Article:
There's nothing like a long-running equity rally, a return to something resembling normalcy in the credit world and fresh signs of economic recovery to lift the gloom of a dreary late November day.
Sure, there are still occasional rough waters. Take last week, when weaker than expected U.S. housing stats, a downbeat profit report, downgrades in tech land and yet another warning from an inflation-fearing central banker reminded jittery investors it's not only free-spending governments that need a sound exit strategy. Tomorrow, we'll undoubtedly hear that U.S. consumers are still suffering from a shortage of confidence, which tends to happen when jobless rates keep rising.
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But for all of that, the optimists are looking for firming economic numbers, healthier corporate earnings and continuing evidence that risk will be properly rewarded in the months ahead.
"A strong tape, corporate [bond]yields still falling, sentiment not showing extreme optimism and low inflation are a pretty bullish signal," veteran U.S. strategist Ned Davis told a bunch of investment advisers in Florida recently. "At this point in time we don't have any evidence that the cyclical bull market is over."
Far be it from me to rain on that parade. I'll leave that task to one of the world's best known and least cuddly of doom-and-gloom bears - Harvard University financial historian Niall Ferguson.
The stock market rally has been largely due to near-zero interest rates and a weaker dollar. In foreign currency terms there's been no rally.
"I don't think it's possible to infer from the stock market rally anything resembling a sustained recovery," the peripatetic professor says in an e-mail exchange. He rightly notes that at least half (and probably much more) of the third-quarter U.S. economic growth of 3.5 per cent stemmed from one-off government measures and that the consumer remains tapped out.
"The stock market rally has been largely due to near-zero interest rates and a weaker dollar. In foreign currency terms there's been no rally."
It was last February, just two weeks before global stock markets began their remarkable eight-month ascent from the depths, when Prof. Ferguson famously told The Globe and Mail: "There will be blood, in the sense that a crisis of this magnitude is bound to increase political as well as economic [conflict] It is bound to destabilize some countries. It will cause civil wars to break out that have been dormant. It will topple governments that were moderate and bring in governments that are extreme."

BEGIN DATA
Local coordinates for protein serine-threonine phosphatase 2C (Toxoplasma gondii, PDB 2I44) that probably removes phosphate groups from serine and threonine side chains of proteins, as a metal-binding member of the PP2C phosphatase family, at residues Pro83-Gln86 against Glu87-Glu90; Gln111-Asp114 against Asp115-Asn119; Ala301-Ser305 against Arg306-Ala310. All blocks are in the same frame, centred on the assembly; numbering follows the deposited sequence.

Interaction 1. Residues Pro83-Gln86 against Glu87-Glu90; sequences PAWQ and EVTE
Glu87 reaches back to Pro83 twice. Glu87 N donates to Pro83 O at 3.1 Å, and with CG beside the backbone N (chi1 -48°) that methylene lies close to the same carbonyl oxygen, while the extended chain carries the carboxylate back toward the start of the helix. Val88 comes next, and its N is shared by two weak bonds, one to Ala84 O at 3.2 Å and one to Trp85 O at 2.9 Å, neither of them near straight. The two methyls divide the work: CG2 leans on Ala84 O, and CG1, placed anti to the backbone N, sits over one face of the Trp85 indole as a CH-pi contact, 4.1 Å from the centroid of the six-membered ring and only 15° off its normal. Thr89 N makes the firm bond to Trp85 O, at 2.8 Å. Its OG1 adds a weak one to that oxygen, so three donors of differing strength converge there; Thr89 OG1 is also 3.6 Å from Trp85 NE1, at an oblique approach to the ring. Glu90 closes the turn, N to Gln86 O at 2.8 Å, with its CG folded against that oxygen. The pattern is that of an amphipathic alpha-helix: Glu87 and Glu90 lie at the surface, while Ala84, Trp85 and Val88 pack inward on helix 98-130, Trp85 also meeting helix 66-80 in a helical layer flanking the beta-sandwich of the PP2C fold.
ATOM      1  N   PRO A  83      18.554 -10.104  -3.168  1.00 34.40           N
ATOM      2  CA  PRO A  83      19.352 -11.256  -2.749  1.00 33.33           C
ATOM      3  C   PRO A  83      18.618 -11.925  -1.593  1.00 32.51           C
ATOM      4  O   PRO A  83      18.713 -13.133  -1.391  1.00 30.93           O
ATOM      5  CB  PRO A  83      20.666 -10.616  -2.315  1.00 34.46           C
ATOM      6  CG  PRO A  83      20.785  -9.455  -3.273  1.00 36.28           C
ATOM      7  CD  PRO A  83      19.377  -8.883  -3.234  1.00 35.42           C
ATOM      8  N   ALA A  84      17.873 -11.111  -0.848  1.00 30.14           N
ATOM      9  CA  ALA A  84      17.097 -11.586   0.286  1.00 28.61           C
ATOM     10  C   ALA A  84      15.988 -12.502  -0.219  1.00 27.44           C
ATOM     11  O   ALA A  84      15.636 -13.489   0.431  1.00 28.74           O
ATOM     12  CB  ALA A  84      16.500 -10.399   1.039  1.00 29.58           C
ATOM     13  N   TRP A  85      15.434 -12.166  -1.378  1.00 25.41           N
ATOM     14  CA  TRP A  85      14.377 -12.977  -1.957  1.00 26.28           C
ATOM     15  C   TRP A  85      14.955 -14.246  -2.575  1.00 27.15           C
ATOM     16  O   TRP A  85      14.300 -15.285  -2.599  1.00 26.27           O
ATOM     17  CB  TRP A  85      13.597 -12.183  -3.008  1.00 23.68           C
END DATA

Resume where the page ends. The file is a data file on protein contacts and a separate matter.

Has the long market rally and the apparent success of unprecedented government interventions around the world caused him to change his grim prophecy?
"I wasn't saying there would be blood in the streets of Toronto, remember. My first point was that the crisis would likely destabilize about a dozen relatively weak states and that this 'axis of upheaval' would become more violent.
"The other point I had in mind was that, after previous big financial crises, insecure governments have been tempted to rattle sabres for the sake of promoting their own domestic legitimacy. My prime suspect here is Russia, which, of all the big powers, stands to gain the most from geopolitical instability, since (for example) a major attack on Iranian nuclear installations would double the price of oil and greatly enrich the denizens of the Kremlin. The probability of such a war is currently being underestimated by many people."
Over a five-year time frame, the [U.S.]dollar is likely to weaken some more, inflation is likely to pick up after another year or two of pretty low prices and long-term interest rates could move up sooner than that, in anticipation of a revival of inflation. Add, say, 50 to 150 basis points to the ... 10-year treasury yield and the effect could be quite painful for the economy as a whole.
Prof. Ferguson, whose most recent timely best-seller, The Ascent of Money, is now out in paperback, does some hedge-fund advising on these big global themes.
He claims no expertise as a market forecaster. But when coaxed, the historian in him comes out.
"The most we can say, drawing on what we know about past financial crises, is that over a five-year time frame, the [U.S.]dollar is likely to weaken some more, inflation is likely to pick up after another year or two of pretty low prices and long-term interest rates could move up sooner than that, in anticipation of a revival of inflation. Add, say, 50 to 150 basis points to the ... 10-year treasury yield and the effect could be quite painful for the economy as a whole."
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He puts his money where his sentiments lie.
"I am out of U.S. stocks and currently have a modest cash pile," he says. "The commodity and stock market rally since March looks to me to be coming to an end. I am genuinely not sure what happens next.
"Having narrowly avoided a Great Depression by using massive fiscal and monetary stimulus, we are now in uncharted waters."